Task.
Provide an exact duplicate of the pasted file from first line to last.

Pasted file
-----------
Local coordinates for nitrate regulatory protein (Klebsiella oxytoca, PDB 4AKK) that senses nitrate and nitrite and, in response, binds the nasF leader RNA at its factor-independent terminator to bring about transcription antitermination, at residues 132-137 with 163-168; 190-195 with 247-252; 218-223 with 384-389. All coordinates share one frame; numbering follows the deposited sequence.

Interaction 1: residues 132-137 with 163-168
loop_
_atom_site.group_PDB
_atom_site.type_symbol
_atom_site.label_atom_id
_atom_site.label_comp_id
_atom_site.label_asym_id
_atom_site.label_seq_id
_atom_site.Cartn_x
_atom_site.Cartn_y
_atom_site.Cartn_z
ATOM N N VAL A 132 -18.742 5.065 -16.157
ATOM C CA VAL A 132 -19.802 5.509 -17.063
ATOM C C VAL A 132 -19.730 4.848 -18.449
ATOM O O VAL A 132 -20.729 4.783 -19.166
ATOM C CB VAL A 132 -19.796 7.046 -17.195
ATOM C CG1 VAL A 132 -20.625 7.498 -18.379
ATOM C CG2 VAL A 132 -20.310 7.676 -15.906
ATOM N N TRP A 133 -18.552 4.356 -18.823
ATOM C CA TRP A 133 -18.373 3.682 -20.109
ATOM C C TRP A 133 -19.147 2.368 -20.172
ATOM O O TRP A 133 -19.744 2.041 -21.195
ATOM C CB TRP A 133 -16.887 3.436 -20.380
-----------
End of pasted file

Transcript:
Local coordinates for nitrate regulatory protein (Klebsiella oxytoca, PDB 4AKK) that senses nitrate and nitrite and, in response, binds the nasF leader RNA at its factor-independent terminator to bring about transcription antitermination, at residues 132-137 with 163-168; 190-195 with 247-252; 218-223 with 384-389. All coordinates share one frame; numbering follows the deposited sequence.

Interaction 1: residues 132-137 with 163-168
loop_
_atom_site.group_PDB
_atom_site.type_symbol
_atom_site.label_atom_id
_atom_site.label_comp_id
_atom_site.label_asym_id
_atom_site.label_seq_id
_atom_site.Cartn_x
_atom_site.Cartn_y
_atom_site.Cartn_z
ATOM N N VAL A 132 -18.742 5.065 -16.157
ATOM C CA VAL A 132 -19.802 5.509 -17.063
ATOM C C VAL A 132 -19.730 4.848 -18.449
ATOM O O VAL A 132 -20.729 4.783 -19.166
ATOM C CB VAL A 132 -19.796 7.046 -17.195
ATOM C CG1 VAL A 132 -20.625 7.498 -18.379
ATOM C CG2 VAL A 132 -20.310 7.676 -15.906
ATOM N N TRP A 133 -18.552 4.356 -18.823
ATOM C CA TRP A 133 -18.373 3.682 -20.109
ATOM C C TRP A 133 -19.147 2.368 -20.172
ATOM O O TRP A 133 -19.744 2.041 -21.195
ATOM C CB TRP A 133 -16.887 3.436 -20.380